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First of 3 whale Ocean Counts held Saturday

LIHU‘E — Sanctuary Ocean Count volunteer Colleen Ogino was hoping to see a breach Saturday at the Ahukini State Recreational Pier viewing site that was sunny, with a calm ocean and just enough of a breeze to keep things cool.

“All we’re seeing are teasers,” Ogino said. “There’s a blow, but it’s way out on the horizon. I want to see a breach, close.”

Ahukini was just one of the 10 sites being used on Kaua‘i during the Sanctuary Ocean Count that is part of the state’s Sanctuary Ocean Count and Great Whale Count. The sanctuary collects data from 45 shoreline sites across the main Hawaiian Islands and the Pacific Whale Foundation.

The Sanctuary Ocean Count promotes public awareness about humpback whales, the Hawaiian Islands Humpback Whale National Marine Sanctuary and shore-based whale-watching opportunities.

“I use Ke Ala Hele Makala‘e, and I see them while doing my walks,” count volunteer Marga Goosen said. “But Ahukini is new for me. Earlier, Colleen saw one, but I missed it.”

During Saturday’s count, a total of 278 whale sightings were observed during the 8 a.m.-to-12:15 p.m. time frame. The greatest number was seen during the 9-to-9:15 a.m. time period, when 278 sightings were counted. This was the most of any time period throughout the day.

On the islands of Hawai‘i, O‘ahu and Kaua‘i, Ocean Count site leaders collected data from 33 sites, with a total of 163 whale sightings seen during the 8:30-to-8:45 a.m. time period, the most sightings of any time period throughout the day.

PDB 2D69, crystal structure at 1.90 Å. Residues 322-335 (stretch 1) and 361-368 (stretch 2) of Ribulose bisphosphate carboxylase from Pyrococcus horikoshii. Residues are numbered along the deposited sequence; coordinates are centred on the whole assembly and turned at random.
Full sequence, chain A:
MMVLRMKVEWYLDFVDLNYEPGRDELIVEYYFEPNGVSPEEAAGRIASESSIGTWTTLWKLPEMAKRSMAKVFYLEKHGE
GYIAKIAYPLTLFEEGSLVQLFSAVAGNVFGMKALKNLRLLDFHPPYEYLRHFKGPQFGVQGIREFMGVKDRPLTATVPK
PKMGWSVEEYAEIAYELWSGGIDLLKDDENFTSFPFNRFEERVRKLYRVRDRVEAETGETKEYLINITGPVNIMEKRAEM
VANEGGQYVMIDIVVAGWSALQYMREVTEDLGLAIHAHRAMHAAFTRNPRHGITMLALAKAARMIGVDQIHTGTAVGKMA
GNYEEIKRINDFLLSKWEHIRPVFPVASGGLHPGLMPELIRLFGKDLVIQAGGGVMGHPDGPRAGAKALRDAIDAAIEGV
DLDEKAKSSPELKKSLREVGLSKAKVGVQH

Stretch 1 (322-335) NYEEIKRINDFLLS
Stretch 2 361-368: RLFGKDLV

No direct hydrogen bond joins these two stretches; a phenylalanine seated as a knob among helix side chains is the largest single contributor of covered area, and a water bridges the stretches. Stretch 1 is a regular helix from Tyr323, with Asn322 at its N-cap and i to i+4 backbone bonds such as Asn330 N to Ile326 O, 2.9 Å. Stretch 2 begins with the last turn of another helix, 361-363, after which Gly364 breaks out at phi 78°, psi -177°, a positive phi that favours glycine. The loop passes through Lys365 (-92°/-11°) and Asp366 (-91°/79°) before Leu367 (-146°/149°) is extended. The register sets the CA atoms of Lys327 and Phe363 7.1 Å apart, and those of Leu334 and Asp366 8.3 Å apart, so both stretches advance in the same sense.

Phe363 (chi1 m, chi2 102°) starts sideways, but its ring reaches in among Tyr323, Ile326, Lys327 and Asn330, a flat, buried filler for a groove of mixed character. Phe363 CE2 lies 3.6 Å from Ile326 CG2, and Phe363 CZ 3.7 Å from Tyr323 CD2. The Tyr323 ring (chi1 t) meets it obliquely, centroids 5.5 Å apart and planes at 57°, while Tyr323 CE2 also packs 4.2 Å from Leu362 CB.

Site leaders and volunteers took advantage of favorable viewing conditions to note sightings of honu, nai‘a and multiple seabird species, including the ‘iwa and moli.

The Kilauea Lighthouse site was the most active on Kaua‘i, with an average of 10 sightings per 15-minute count period, and Ahukini was the least-active, with just one whale being sighted. The Kapa‘a lookout had the highest count during the time officials reported the greatest number of sightings, with 11 whales and a calf spotted. The Kilauea Lighthouse site reported nine whales and three calves seen during this same time period.

“I had a chance to speak with Perry Maglidt, who was the site leader at the Kilauea Point National Wildlife Refuge – Crater Hill, who did the Count with refuge intern Kelsey Loo,” said Jean Souza, the HIHWNMS Kaua‘i program coordinator. “He said Saturday was a beautiful day. It was gorgeous, and he noted they consistently observed two mom-calf pairs swimming independenty. That along with a few other whales were visible the entire time. There were a lot of breaches observed during the final 15 minutes, from noon to 12:15.”

On the average, Kaua‘i volunteers and site leaders counted 4.9 sightings, compared to the 6.4 sightings at O‘ahu sites and 1.4 sightings at Hawai‘i Island sites. The Kaua‘i sightings were up from the three-whale average in 2021, and four whales in 2020.

Saturday’s Count took place under COVID-19 considerations with no volunteers being recruited to assist with the data collection. Five of the sites normally used for Count were not used, and the 10 sites were manned by site leaders and experienced volunteers only, the sites being manned singly or in pairs, maintaining social distance and wearing face masks.

The next Sanctuary Ocean Count will take place on Feb. 26, and the final Count for 2022 will be on March 26.


Dennis Fujimoto, staff writer and photographer, can be reached at 245-0453 or
Source: The Garden Island

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